I know what you're thinking: that doesn't sound like the most glamorous of autumn spectacles to witness whilst you're on Pen Llŷn! But read on - you'd be surprised!
Seaweeds (gwymon) are an overlooked, under-appreciated and yet vital component of our coastal ecosystems. Here on Pen Llŷn, a key part of our coastal habitats are the kelp 'forests' that flourish in our cold water and temperate seas; carpeting the seabed and rocky intertidal zone in a canopy of leafy fronds and harbouring an immense diversity of species. Anyone that has spent time diving or snorkelling amidst these remarkable habitats can attest to the hustle and bustle of life that most would associate with the colourful coral reefs of the tropics!
A Snakelocks Anemone sways in a gentle underwater current amidst the fronds of kelp off Bardsey Island (Ynys Enlli)
Like the leaf-fall of deciduous woodlands, many seaweeds like Kelp (Môr-wiail byseddog) shed their fronds in the autumn, ridding themselves of the overgrowth of marine life that burdens the fronds after a summer's growth, and making way for the fresh growth come spring. These fronds and seaweeds wash up in their tonnes around the beaches of Pen Llŷn, sometimes swept into immense mounds during fierce storms.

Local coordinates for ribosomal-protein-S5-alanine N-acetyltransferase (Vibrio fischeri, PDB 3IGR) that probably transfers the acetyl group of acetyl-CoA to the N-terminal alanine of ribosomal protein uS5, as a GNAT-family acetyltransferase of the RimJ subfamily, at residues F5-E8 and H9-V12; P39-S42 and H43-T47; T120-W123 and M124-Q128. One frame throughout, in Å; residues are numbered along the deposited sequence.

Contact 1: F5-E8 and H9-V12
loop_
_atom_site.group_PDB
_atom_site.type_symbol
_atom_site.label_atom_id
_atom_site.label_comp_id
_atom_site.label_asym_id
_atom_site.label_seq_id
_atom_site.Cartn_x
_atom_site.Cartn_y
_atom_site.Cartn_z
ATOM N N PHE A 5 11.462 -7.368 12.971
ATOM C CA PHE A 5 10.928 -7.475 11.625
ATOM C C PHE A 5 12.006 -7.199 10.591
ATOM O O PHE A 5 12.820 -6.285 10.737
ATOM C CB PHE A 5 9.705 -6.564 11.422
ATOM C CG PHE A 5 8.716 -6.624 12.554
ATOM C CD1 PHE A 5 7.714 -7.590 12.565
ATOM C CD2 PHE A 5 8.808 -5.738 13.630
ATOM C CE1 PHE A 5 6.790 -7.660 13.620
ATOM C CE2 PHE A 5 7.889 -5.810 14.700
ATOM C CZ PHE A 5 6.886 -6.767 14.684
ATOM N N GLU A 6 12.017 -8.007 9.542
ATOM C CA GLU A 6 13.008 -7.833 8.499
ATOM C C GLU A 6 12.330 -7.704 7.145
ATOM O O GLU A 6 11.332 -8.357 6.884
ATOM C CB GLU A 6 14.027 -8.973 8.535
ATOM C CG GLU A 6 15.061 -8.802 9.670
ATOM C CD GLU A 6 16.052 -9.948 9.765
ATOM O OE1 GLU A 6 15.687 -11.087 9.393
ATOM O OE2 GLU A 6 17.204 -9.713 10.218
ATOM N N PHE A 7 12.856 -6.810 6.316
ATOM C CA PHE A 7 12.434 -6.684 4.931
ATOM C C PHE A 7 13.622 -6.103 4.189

These piles of seaweed and kelp provide a rich source of food for a whole plethora of invertebrates, which in turn are feasted upon by gulls, pipits, wagtails, starlings, crows and even Choughs! And it's not just the wildlife that has a field day when piles of this rich organic matter wash ashore: seaweed is sought after by gardeners to apply to gardens as a natural fertiliser and a mulch.
At a more aesthetic level, taking a look at the colours, patterns and structure of the seaweeds washed ashore can present just as dazzling a display as the colours of autumn leaves on deciduous trees! Species like the Carrageen seaweed, also known as Irish Moss, are particularly immaculate: the fan-like branching structure can appear in browns, reds, vivid pinks, whites, yellows and iridescent blues.
So next time you're walking along one of Pen Llŷn's beaches in autumn and winter and stride past the piles of rotting seaweed, delve a bit deeper and appreciate the story these overlooked algae have to tell.
And so whilst the risk of rain, thundery showers, cold winds and seaspray might stem the enthusiasm to get out during autumn, the scenes rewarding those adventurous enough to venture out can be spectacular. I'd argue it's worth the downpours for the spectacles we're so lucky to enjoy in this amazing part of North Wales.